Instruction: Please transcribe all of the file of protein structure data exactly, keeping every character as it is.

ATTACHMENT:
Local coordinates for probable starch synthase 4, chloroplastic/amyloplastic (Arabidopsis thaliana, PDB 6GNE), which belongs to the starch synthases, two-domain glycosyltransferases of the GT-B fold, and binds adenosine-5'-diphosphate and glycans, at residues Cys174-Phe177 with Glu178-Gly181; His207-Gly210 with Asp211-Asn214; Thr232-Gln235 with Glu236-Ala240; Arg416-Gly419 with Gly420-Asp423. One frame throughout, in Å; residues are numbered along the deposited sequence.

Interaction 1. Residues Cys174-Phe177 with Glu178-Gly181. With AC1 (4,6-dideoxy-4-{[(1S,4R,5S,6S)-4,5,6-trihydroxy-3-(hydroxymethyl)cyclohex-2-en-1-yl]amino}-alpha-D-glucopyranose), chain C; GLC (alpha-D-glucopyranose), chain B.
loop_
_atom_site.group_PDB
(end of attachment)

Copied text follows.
Local coordinates for probable starch synthase 4, chloroplastic/amyloplastic (Arabidopsis thaliana, PDB 6GNE), which belongs to the starch synthases, two-domain glycosyltransferases of the GT-B fold, and binds adenosine-5'-diphosphate and glycans, at residues Cys174-Phe177 with Glu178-Gly181; His207-Gly210 with Asp211-Asn214; Thr232-Gln235 with Glu236-Ala240; Arg416-Gly419 with Gly420-Asp423. One frame throughout, in Å; residues are numbered along the deposited sequence.

Interaction 1. Residues Cys174-Phe177 with Glu178-Gly181. With AC1 (4,6-dideoxy-4-{[(1S,4R,5S,6S)-4,5,6-trihydroxy-3-(hydroxymethyl)cyclohex-2-en-1-yl]amino}-alpha-D-glucopyranose), chain C; GLC (alpha-D-glucopyranose), chain B.
loop_
_atom_site.group_PDB